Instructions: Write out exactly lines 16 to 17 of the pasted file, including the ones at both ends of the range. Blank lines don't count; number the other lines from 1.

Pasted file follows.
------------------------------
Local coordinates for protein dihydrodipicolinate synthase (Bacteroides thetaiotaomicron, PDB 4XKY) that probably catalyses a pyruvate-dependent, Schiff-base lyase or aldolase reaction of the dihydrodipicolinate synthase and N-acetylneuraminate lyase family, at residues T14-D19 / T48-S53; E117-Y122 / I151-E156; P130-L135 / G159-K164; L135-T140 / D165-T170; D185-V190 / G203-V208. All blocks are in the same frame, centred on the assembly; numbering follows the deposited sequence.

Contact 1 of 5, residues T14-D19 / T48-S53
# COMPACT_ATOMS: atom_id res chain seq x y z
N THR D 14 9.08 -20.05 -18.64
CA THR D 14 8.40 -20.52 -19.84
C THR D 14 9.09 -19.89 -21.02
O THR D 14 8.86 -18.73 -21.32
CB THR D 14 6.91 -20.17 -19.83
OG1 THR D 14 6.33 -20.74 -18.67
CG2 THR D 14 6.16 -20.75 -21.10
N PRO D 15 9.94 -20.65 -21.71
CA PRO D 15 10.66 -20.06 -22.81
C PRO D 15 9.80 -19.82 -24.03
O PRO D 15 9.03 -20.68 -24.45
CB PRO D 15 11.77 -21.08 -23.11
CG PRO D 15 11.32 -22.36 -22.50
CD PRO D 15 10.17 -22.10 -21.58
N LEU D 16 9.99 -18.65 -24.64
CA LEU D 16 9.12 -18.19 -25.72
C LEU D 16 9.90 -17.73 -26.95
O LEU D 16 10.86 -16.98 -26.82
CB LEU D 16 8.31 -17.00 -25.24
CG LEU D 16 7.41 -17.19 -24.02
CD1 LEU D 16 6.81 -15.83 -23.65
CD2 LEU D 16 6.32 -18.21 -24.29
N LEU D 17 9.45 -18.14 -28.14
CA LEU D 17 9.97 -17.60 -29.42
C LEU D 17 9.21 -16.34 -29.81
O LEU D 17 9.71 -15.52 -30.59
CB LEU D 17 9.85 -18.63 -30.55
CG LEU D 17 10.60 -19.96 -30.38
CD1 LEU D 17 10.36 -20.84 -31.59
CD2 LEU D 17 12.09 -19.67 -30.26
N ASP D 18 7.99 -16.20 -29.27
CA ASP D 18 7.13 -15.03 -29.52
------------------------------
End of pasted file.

CG PRO D 15 11.32 -22.36 -22.50
CD PRO D 15 10.17 -22.10 -21.58